With Moonage Daydream, director Brett Morgen sought to let Bowie’s music and philosophy hit in a whole new way, immersing audiences in an IMAX experience.
Courtney Stephens’s documentary on women’s travels from the 1920s to ’50s presents not just personal glimpses into daily life a century ago but also documents of colonialism.
From her personal writings, along with fragments of her work and recollections of friends and family, Loving Highsmith constructs a view of the author that is more intimate than most.
The exhibition Porno Chic to Sex Positivity at the Museum of Sex traces how once-verboten depictions of sex became gradually acceptable in pop culture.
Owen Kline’s directorial debut follows a privileged teenage artist who decides to impose some grittiness on his life to improve his work.
William Klein: YES, a career retrospective at the International Center of Photography, is good for aficionados and neophytes alike.
Despite faithfully recreating the story of the beloved comic book series, the TV show lacks the verve of the original.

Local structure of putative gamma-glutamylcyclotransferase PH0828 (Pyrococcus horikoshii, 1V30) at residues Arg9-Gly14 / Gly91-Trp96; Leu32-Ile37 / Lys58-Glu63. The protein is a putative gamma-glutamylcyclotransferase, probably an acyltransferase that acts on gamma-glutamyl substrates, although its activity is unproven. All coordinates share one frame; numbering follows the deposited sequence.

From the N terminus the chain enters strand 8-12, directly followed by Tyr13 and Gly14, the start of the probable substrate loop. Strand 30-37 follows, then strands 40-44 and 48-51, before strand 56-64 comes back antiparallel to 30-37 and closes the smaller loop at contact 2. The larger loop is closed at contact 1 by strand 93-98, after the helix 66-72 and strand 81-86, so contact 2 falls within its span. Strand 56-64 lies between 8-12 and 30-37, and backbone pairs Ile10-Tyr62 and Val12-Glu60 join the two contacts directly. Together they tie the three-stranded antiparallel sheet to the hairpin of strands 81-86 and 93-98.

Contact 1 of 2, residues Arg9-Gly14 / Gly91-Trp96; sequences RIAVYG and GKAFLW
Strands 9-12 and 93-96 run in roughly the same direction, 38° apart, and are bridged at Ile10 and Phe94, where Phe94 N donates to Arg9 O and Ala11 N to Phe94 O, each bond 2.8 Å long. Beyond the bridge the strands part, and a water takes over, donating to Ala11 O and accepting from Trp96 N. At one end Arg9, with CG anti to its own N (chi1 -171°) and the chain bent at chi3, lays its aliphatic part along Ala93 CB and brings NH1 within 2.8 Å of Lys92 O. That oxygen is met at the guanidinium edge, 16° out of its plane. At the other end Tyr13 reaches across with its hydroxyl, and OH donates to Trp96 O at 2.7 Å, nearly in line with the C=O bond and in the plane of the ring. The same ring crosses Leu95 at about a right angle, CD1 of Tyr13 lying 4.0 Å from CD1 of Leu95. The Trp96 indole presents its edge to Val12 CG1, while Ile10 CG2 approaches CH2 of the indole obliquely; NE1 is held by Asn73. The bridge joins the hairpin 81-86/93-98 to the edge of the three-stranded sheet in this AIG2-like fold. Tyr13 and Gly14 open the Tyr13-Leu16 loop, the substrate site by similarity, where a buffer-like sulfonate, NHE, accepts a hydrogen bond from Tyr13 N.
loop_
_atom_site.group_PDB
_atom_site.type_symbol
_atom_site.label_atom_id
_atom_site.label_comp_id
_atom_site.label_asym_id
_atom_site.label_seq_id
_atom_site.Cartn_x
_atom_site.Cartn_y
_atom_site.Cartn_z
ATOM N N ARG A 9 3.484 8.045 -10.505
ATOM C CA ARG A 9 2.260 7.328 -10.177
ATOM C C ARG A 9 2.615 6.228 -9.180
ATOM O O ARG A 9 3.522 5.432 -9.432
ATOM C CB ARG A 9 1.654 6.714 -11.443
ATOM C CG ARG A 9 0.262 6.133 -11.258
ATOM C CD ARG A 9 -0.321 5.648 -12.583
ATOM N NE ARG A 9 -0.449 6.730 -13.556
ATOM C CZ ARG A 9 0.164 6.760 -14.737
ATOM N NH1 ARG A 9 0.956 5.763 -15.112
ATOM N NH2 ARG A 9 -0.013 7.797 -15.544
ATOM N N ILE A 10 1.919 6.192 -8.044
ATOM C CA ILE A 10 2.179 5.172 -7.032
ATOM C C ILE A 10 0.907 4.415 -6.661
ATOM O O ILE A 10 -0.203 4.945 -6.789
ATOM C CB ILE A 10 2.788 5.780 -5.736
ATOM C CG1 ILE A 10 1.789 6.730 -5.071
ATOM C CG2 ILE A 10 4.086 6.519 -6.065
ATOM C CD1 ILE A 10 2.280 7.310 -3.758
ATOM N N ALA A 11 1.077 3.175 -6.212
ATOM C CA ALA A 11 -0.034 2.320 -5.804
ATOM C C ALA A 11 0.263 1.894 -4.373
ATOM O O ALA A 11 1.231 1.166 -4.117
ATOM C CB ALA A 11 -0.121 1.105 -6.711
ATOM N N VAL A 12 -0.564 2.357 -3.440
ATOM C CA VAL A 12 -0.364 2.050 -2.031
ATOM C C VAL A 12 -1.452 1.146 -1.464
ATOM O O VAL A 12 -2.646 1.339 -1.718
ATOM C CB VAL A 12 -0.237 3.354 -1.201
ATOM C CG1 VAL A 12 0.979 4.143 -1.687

As the Uru-eu-wau-wau face continued incursion by Brazilian farmers, they take an active role in this documentary about them.
Arriving amid increased anti-Asian racism and continuing discourse about the inhumanity of its prison system, this documentary is a strong historical gut punch.
Metrograph’s series The Process features films that were either directed by Robert M. Young or made with the help of Irving Young’s postproduction facility.
Featuring a delicate lead performance by Christine Froseth, this is a smart, sometimes purposefully discomfiting comedy about taking control of one’s sexuality.
At first, simply watching people read In Search of Lost Time might seem dull; by the end, you’ll be itching to read or reread it yourself.